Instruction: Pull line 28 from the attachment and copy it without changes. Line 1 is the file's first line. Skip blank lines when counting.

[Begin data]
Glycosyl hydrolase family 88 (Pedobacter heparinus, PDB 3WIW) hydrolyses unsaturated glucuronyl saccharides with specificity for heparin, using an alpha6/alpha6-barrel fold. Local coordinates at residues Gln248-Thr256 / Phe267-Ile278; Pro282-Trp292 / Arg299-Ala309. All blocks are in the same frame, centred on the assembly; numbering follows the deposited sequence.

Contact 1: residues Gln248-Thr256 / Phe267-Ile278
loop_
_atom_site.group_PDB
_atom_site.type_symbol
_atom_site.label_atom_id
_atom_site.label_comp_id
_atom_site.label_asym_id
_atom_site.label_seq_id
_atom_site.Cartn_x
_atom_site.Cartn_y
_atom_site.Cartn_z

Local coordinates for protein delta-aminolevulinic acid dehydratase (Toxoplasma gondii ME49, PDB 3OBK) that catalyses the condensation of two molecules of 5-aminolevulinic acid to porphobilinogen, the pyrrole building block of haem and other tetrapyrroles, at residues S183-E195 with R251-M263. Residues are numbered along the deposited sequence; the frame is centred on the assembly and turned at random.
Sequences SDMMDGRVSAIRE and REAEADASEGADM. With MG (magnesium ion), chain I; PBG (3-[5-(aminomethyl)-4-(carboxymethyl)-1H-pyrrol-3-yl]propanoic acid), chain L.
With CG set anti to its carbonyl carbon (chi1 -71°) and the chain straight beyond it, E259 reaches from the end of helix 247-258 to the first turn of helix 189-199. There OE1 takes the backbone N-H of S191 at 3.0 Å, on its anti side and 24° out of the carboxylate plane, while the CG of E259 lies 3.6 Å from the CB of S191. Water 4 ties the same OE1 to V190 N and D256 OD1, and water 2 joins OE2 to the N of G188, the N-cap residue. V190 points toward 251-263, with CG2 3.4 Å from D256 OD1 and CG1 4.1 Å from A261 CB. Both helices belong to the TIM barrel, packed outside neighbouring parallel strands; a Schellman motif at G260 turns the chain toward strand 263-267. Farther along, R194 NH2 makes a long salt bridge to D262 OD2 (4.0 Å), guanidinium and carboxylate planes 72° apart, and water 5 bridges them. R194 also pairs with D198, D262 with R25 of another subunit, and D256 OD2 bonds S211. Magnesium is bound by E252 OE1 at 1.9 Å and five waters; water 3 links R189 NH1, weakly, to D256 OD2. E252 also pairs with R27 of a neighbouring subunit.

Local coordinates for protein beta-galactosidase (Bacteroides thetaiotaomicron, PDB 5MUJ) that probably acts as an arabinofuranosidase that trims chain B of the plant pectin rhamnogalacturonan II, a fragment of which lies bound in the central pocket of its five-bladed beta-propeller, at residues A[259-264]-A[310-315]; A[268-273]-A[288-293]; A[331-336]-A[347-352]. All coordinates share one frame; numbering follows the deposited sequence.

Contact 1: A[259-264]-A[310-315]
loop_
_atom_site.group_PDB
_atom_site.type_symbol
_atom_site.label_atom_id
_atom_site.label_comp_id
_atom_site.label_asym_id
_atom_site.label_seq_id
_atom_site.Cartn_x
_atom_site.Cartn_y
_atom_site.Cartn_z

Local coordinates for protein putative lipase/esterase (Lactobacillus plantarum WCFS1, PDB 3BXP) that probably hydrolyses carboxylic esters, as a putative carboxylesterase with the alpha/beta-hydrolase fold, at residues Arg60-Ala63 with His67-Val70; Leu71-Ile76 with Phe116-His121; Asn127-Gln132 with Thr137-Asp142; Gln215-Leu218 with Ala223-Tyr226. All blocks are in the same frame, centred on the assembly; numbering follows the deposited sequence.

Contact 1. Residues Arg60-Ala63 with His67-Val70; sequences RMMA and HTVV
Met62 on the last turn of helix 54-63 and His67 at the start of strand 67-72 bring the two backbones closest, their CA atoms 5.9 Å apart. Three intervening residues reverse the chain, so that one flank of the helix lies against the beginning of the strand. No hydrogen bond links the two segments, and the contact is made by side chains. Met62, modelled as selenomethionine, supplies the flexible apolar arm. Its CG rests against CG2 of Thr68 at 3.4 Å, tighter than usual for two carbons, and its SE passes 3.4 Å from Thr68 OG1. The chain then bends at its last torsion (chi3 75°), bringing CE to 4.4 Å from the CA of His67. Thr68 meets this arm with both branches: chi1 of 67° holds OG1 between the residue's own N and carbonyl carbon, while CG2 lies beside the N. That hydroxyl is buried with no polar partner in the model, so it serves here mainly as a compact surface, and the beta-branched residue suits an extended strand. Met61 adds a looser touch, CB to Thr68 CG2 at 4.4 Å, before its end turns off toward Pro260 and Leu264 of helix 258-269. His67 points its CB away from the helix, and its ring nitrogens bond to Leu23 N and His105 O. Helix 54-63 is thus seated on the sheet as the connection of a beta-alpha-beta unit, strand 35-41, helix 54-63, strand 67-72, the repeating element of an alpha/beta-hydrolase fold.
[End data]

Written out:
Local coordinates for protein putative lipase/esterase (Lactobacillus plantarum WCFS1, PDB 3BXP) that probably hydrolyses carboxylic esters, as a putative carboxylesterase with the alpha/beta-hydrolase fold, at residues Arg60-Ala63 with His67-Val70; Leu71-Ile76 with Phe116-His121; Asn127-Gln132 with Thr137-Asp142; Gln215-Leu218 with Ala223-Tyr226. All blocks are in the same frame, centred on the assembly; numbering follows the deposited sequence.